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US Federal Prisons Heighten Restrictions to Stem Spread of Coronavirus

03:00  01 april  2020
03:00  01 april  2020 Source:   online.wsj.com

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The federal Bureau of Prisons said Tuesday it would keep thousands of inmates at facilities nationwide locked in their cells with limited exceptions for the next 14 days as officials try to stem the spread of the coronavirus after one prisoner died and more prisoners and staff test positive for the disease.

Prison officials stopped short of calling the rare move a lockdown but said inmates would only be allowed out in small groups for things like showers, commissary and phone calls.

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The bureau will also be restricting the number of inmates being transferred between its facilities as part of the plan, which came after concerns were raised by lawmakers, corrections officers and inmates that officials weren’t being aggressive enough in their response to the pandemic.

At least 28 inmates and 24 staffers throughout the federal prison system had tested positive for Covid-19 as of Tuesday morning, the bureau said. Union officials said those numbers are likely much higher, given the virus’s ability to quickly spread.

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The decision came amid escalating concern that inmate transfers between facilities could heighten the risk of an outbreak. Earlier this week, prisoners were still being moved, sometimes by bus or plane, across the country.

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The bureau said it would still have to shuttle some prisoners around for court cases and other legal proceedings, health reasons and to manage bedspace and overcrowding, but that it was working with the U.S. Marshal’s Service to further limit such travel.

The new restrictions were rare; the last time the federal prison system was on total lockdown was after a series of riots in 1995. Prisons officials said this was different because it wasn’t punitive and inmates would still have access to programs and services that are normally offered, such as mental health treatment and education.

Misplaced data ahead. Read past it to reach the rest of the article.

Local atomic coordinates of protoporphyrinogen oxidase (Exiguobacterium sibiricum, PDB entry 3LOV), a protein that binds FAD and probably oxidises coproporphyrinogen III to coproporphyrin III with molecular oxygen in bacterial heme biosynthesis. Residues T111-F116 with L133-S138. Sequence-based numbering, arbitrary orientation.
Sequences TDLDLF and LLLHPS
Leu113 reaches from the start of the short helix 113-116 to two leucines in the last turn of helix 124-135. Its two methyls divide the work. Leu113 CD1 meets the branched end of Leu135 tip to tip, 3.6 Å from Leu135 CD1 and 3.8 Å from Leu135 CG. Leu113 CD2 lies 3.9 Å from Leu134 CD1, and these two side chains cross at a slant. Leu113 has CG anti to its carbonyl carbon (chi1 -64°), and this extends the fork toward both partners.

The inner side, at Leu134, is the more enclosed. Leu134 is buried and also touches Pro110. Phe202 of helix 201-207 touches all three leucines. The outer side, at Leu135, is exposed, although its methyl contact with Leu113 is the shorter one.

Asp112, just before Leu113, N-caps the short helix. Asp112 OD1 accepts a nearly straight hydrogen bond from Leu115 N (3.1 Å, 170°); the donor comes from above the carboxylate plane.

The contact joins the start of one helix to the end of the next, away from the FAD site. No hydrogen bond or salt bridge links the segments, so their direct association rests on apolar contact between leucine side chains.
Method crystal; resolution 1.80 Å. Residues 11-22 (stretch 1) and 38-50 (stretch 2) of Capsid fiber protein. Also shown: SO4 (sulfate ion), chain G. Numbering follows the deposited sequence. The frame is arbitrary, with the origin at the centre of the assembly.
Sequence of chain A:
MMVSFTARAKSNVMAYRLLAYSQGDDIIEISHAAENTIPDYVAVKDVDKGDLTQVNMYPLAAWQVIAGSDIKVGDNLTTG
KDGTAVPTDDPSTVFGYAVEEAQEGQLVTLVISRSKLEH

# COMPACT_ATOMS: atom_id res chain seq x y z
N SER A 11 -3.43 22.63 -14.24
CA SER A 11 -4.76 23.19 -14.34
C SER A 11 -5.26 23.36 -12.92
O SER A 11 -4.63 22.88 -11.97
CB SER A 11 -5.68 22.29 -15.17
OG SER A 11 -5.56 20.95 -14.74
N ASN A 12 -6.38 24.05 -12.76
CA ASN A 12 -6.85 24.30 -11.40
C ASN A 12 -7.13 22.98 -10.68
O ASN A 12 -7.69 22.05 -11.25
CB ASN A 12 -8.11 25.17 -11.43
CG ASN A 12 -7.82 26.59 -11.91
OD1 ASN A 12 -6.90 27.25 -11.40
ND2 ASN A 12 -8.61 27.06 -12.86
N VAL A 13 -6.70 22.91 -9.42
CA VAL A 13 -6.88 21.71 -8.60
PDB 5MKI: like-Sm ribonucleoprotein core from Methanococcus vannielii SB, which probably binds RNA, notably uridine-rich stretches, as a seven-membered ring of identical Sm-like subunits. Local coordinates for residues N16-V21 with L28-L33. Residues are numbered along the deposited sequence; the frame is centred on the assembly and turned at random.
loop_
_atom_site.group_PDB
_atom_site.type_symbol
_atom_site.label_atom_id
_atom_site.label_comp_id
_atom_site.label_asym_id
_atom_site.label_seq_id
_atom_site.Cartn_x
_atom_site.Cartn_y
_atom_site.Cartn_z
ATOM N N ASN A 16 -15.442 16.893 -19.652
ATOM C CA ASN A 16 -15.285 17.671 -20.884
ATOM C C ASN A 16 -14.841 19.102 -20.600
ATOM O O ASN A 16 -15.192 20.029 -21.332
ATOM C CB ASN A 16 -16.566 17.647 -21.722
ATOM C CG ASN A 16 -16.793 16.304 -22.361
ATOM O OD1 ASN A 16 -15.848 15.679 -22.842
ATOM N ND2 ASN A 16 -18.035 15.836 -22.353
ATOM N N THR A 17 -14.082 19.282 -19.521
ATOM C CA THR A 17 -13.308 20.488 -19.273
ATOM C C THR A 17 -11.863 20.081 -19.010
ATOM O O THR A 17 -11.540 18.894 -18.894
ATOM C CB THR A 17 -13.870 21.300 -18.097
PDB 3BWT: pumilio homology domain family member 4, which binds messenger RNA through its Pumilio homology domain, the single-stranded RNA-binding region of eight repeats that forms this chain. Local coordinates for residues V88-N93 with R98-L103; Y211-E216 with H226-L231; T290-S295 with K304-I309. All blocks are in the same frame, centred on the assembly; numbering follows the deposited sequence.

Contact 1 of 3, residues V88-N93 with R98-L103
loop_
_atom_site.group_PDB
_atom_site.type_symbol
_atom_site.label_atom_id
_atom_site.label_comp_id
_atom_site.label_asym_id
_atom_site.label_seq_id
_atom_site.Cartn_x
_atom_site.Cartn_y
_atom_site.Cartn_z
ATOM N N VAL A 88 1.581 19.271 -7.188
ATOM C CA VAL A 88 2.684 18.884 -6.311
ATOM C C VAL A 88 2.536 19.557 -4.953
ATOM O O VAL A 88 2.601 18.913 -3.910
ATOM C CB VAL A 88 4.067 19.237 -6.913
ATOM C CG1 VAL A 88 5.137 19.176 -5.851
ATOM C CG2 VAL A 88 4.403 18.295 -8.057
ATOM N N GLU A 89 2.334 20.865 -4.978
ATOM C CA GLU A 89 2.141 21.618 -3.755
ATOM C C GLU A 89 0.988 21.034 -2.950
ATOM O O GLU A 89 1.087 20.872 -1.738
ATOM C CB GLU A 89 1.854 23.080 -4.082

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Concerns about an outbreak escalated after the death of the first federal inmate from the coronavirus on Saturday. Patrick Jones, 49, was held at a low-security facility in Oakdale, La., where at least nine inmates and eight staff had tested positive for the virus as of Tuesday, with others in isolation or hospitalized for their symptoms, according to a count from prison union leaders. At least 16 employees at the facility are awaiting test results.

“If it gets in here, it’s going to spread like wildfire,” said Benjamin Freedland, 37, an inmate who was being held in an area with about 120 others at a federal transfer center in Oklahoma. He spoke by phone before the new measures were imposed. Newly arriving inmates had their temperature taken and were being placed in quarantine as part of a policy that aims to limit exposure. But Mr. Freedland said officers monitoring them continued to move about the prison and too few of them have masks. “The conditions are still porous and are ripe for infection,” he said via telephone.

Write to Sadie Gurman at sadie.gurman@wsj.com

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